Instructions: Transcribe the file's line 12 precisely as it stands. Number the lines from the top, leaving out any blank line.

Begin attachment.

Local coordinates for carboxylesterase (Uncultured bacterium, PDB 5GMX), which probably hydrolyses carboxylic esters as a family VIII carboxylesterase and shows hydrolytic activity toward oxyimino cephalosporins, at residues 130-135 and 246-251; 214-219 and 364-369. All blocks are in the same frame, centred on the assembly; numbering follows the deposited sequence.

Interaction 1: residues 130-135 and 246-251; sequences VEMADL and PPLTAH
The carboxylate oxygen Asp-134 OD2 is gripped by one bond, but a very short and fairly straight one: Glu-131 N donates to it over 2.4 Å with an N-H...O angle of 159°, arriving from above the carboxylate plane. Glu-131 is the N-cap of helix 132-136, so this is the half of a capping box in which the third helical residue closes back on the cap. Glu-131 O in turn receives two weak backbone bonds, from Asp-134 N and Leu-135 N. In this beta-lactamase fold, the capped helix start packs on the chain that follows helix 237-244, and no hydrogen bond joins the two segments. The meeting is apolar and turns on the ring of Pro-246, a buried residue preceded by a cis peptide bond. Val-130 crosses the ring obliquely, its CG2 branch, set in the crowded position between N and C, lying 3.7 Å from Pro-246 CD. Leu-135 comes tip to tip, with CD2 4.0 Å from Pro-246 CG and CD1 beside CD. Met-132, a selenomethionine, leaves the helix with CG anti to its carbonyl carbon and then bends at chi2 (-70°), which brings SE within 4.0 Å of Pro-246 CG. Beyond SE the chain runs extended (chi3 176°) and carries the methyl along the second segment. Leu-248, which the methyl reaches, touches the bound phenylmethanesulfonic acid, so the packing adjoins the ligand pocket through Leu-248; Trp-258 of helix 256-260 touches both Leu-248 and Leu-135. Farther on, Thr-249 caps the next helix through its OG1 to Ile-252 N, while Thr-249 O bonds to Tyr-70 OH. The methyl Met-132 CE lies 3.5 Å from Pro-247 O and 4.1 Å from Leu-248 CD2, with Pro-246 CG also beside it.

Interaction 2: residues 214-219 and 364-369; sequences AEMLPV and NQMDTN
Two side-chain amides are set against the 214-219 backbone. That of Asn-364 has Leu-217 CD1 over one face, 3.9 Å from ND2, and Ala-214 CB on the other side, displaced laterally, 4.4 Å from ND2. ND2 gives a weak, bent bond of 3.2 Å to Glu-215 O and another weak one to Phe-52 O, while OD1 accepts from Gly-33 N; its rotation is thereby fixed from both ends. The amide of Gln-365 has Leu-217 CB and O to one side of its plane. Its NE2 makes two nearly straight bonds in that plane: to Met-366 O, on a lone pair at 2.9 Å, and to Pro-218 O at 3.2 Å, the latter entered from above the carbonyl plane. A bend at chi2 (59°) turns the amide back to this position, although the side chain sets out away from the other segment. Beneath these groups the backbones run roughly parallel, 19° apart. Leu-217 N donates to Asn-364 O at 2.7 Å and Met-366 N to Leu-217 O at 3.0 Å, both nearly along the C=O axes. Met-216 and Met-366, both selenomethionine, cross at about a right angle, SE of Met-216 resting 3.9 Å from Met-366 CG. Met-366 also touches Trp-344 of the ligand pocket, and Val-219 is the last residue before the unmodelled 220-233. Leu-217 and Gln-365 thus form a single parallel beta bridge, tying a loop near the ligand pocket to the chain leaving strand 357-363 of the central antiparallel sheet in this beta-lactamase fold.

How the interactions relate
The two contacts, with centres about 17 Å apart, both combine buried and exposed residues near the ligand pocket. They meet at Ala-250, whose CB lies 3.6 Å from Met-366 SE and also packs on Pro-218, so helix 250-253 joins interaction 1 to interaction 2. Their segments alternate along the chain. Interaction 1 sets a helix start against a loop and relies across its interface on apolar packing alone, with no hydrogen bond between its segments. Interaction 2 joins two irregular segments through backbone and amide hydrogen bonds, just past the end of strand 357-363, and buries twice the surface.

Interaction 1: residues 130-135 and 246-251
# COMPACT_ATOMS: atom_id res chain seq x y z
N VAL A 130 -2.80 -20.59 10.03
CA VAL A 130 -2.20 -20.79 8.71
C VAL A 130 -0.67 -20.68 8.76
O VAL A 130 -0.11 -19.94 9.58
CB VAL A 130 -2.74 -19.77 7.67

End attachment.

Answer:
C VAL A 130 -0.67 -20.68 8.76